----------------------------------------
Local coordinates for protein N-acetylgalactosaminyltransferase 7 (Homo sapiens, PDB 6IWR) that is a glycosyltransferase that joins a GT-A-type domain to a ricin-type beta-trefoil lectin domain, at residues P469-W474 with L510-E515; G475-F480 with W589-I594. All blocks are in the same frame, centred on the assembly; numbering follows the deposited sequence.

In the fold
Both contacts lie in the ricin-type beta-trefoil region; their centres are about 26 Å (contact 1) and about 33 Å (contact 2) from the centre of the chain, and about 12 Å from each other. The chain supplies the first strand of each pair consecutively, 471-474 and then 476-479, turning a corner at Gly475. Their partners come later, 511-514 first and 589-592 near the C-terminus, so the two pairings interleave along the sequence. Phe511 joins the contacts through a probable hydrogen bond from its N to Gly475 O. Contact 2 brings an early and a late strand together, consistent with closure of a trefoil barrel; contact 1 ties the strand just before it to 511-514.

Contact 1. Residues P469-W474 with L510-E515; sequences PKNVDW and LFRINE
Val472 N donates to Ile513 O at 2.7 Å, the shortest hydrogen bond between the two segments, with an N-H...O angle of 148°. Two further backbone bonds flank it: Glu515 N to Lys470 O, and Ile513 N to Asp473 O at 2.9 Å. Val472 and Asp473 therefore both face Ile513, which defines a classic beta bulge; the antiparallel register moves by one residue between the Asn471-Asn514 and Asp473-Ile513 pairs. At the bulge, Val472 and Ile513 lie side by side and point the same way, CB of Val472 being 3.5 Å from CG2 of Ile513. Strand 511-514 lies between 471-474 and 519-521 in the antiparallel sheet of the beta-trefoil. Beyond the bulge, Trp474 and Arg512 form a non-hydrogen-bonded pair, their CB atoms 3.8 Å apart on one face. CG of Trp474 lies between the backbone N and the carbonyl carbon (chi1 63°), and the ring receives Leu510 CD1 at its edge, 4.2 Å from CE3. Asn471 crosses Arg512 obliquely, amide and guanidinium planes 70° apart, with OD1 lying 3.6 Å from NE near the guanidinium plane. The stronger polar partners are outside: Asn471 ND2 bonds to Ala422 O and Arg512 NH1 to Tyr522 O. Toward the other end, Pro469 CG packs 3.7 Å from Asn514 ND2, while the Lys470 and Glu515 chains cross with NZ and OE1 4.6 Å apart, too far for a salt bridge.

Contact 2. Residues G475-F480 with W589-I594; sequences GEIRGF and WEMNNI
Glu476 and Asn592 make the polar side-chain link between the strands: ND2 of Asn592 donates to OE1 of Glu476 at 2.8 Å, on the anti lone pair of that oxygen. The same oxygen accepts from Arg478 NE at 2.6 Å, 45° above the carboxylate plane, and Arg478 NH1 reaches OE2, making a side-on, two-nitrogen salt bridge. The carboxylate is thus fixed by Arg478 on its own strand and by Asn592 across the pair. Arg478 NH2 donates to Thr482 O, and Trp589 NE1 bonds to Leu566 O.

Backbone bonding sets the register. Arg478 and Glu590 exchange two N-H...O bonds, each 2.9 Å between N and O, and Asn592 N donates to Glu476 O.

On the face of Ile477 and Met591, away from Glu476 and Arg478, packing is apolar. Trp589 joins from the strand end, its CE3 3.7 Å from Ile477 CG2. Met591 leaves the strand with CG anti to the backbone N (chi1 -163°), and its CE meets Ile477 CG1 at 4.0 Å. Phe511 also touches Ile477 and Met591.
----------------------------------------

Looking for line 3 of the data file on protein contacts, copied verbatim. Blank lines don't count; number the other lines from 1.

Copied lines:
Both contacts lie in the ricin-type beta-trefoil region; their centres are about 26 Å (contact 1) and about 33 Å (contact 2) from the centre of the chain, and about 12 Å from each other. The chain supplies the first strand of each pair consecutively, 471-474 and then 476-479, turning a corner at Gly475. Their partners come later, 511-514 first and 589-592 near the C-terminus, so the two pairings interleave along the sequence. Phe511 joins the contacts through a probable hydrogen bond from its N to Gly475 O. Contact 2 brings an early and a late strand together, consistent with closure of a trefoil barrel; contact 1 ties the strand just before it to 511-514.